The worst was what they got. The previous day. they were informed, just two hours before a cease-fire was declared in the Persian Gulf, their youngest son, Pfc. Clayton Carpenter, 20, a tank mechanic with the 1st Cavalry Division serving near the Kuwaiti front, had been killed by a cluster bomb. He had been killed, his parents were told.
Suddenly, for both Cecil and Ruth, the world went blank. "It was all a haze." says Cecil, 53. "I know they talked about their regrets." says Ruth. 46, "but I just fell apart. 'He was dead.' Those are the only words I remember them saying." Separately they felt the same desperate grief. Cecil spent a sleepless night, haunted by memories too painful to bear. The next day he sought solace with his and Ruth's older son, Shane, 24, as well as with family friends. Over tears and quiet laughter, they shared stories about Clayton, a light-hearted, affectionate boy with a mischievous wit. As the hours passed, a stream of friends and neighbors came by with flowers and cake, plates of meat loaf, casseroles and home-baked bread. Sympathy-cards filled the mailbox. Down the street, at Johnson's General Store, a wooden plaque—In Memory of Clayton—paid tribute with a red rose and black ribbons.
Eight miles away Ruth sat in her living room. Friends and relatives came and left. She got into bed. hoping to sleep. She got out of bed. restless. "I kept looking at that picture." she says, nodding toward a framed photo above the living room door. "I kept saying. "No. He can't be dead. This has got to be a mistake.' "
Still, when the phone rang late that evening. Ruth wasn't quite prepared for the far-off voice that announced. "Hi, Mom. This is Clayton."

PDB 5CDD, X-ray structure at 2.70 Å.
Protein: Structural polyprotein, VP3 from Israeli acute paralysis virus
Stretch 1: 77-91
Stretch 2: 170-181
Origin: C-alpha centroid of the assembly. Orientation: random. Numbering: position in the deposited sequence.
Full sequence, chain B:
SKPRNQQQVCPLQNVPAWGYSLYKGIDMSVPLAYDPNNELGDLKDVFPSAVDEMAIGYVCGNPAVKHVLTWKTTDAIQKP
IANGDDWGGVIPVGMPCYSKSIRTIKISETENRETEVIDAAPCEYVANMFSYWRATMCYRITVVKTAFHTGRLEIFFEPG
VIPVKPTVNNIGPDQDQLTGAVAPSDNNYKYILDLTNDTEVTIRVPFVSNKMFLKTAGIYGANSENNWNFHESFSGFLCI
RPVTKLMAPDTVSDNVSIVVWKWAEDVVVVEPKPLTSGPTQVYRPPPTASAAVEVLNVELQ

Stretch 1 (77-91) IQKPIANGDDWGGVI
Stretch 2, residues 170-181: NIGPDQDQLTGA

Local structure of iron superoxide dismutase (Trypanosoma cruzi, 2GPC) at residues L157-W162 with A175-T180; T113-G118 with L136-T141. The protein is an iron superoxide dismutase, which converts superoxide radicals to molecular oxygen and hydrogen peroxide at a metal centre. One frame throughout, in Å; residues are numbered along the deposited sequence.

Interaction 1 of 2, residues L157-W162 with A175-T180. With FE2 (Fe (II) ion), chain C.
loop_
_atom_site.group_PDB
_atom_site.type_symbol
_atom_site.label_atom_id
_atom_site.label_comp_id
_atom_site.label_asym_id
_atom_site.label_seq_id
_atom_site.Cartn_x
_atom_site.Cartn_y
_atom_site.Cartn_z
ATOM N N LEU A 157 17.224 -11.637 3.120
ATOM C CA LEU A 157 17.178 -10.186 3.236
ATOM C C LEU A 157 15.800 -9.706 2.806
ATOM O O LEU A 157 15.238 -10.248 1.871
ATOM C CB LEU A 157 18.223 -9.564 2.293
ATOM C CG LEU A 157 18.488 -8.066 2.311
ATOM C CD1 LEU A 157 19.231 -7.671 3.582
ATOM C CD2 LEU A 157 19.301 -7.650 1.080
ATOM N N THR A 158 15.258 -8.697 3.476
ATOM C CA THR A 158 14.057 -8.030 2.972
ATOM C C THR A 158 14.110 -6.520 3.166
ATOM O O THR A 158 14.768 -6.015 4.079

Ruth froze. "Are you sure this is Clayton?" she blurted. "You've been declared dead." Her mind racing, she feared she was being tricked. "Come on, please believe me, this is me," Clayton pleaded. He was calling from a hospital in Saudi Arabia, he explained. He had been lightly wounded—in the foot and the hand—but he wasn't dead, he insisted. Still incredulous, Ruth asked. "What did I call you when you were little?" Clayton panicked. For a moment, he couldn't remember. Then it came to him. "Little Garbage Disposal," he said. He had always had a voracious appetite. That was all Ruth needed to hear. She started to shake. Her boy was alive.
Back in Humboldt, word of Clayton's survival—delivered that night by two red-faced Army officers—spread fast. "Within minutes the whole town seemed to know," says Cecil. Beer flowed and cars jammed the streets as streams of joyful visitors arrived to join in celebration. The next morning Cecil marched to Johnson's store and dismantled his son's memorial plaque. He then led an impromptu parade of hundreds to the town square, where he tossed the wood plaque, together with the black ribbons and one of the sympathy cards, into a festive trash-barrel fire. As the flames roared, the high school band played "The Star-Spangled Banner," and flag-waving locals let fly a handful of helium balloons.
"I don't know what I would have done without all these people," says Cecil, calm enough now to look back on his day of pain with laughter—and gratitude for the friends who shared his grief. Though the red spots still covering his face—hives that broke out when the ordeal began—are testament both to damage done and recovery yet to be completed, Cecil is back in good spirits. "Clayton told me to keep the death notification and the sympathy cards," he says, smiling. "He said, 'I'd like to know what it's like to be dead.' " Nor is Cecil, or Ruth, bitter about the Army's mistake. "They're bringing Clayton back home," she explains. For now, that's all a mother could ask.
—Karen S. Schneider, Nina Burleigh in Kansas
- Nina Burleigh.
Thursday, Feb. 28, was, for Cecil Carpenter and his ex-wife. Ruth Dillow, much more than the first day of the rest of their lives. Cecil, a sewage-plant operator in Humboldt. Kans. (pop. 2,178). was at work, when a phone call summoned him to City Hall. About the same time, in nearby Chanute (pop. 9.488). Ruth was called from her sewing machine at the National Garment Co. and ushered to the boss's office. A grim vision—two men in uniform—awaited them both. "They didn't have to say anything." says Ruth, her voice trembling still. "When you see this, you expect the worst."